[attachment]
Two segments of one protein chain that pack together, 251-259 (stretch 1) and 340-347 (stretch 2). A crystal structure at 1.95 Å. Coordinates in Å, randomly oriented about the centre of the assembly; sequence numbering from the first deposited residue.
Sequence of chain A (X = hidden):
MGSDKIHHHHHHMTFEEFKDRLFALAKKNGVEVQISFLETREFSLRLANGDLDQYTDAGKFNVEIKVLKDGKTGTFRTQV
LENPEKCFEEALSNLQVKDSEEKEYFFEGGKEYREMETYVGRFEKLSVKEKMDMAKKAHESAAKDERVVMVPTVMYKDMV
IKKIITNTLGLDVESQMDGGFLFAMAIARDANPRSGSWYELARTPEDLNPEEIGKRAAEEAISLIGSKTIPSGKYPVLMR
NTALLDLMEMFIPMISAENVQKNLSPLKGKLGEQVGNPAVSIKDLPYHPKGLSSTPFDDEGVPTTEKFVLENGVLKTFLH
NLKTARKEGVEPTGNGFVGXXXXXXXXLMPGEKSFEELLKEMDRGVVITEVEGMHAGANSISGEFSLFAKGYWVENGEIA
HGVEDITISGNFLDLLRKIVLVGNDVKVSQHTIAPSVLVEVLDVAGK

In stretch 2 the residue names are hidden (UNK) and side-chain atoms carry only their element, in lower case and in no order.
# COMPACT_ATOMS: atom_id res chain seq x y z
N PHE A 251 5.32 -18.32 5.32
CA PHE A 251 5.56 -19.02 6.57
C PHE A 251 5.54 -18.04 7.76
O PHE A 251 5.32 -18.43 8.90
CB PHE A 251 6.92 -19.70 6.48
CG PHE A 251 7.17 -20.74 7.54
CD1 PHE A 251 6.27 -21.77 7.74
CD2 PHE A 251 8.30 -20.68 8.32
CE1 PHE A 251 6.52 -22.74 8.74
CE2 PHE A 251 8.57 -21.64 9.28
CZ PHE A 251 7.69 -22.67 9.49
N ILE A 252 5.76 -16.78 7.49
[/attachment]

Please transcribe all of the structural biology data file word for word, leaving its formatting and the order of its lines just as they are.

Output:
Two segments of one protein chain that pack together, 251-259 (stretch 1) and 340-347 (stretch 2). A crystal structure at 1.95 Å. Coordinates in Å, randomly oriented about the centre of the assembly; sequence numbering from the first deposited residue.
Sequence of chain A (X = hidden):
MGSDKIHHHHHHMTFEEFKDRLFALAKKNGVEVQISFLETREFSLRLANGDLDQYTDAGKFNVEIKVLKDGKTGTFRTQV
LENPEKCFEEALSNLQVKDSEEKEYFFEGGKEYREMETYVGRFEKLSVKEKMDMAKKAHESAAKDERVVMVPTVMYKDMV
IKKIITNTLGLDVESQMDGGFLFAMAIARDANPRSGSWYELARTPEDLNPEEIGKRAAEEAISLIGSKTIPSGKYPVLMR
NTALLDLMEMFIPMISAENVQKNLSPLKGKLGEQVGNPAVSIKDLPYHPKGLSSTPFDDEGVPTTEKFVLENGVLKTFLH
NLKTARKEGVEPTGNGFVGXXXXXXXXLMPGEKSFEELLKEMDRGVVITEVEGMHAGANSISGEFSLFAKGYWVENGEIA
HGVEDITISGNFLDLLRKIVLVGNDVKVSQHTIAPSVLVEVLDVAGK

In stretch 2 the residue names are hidden (UNK) and side-chain atoms carry only their element, in lower case and in no order.
# COMPACT_ATOMS: atom_id res chain seq x y z
N PHE A 251 5.32 -18.32 5.32
CA PHE A 251 5.56 -19.02 6.57
C PHE A 251 5.54 -18.04 7.76
O PHE A 251 5.32 -18.43 8.90
CB PHE A 251 6.92 -19.70 6.48
CG PHE A 251 7.17 -20.74 7.54
CD1 PHE A 251 6.27 -21.77 7.74
CD2 PHE A 251 8.30 -20.68 8.32
CE1 PHE A 251 6.52 -22.74 8.74
CE2 PHE A 251 8.57 -21.64 9.28
CZ PHE A 251 7.69 -22.67 9.49
N ILE A 252 5.76 -16.78 7.49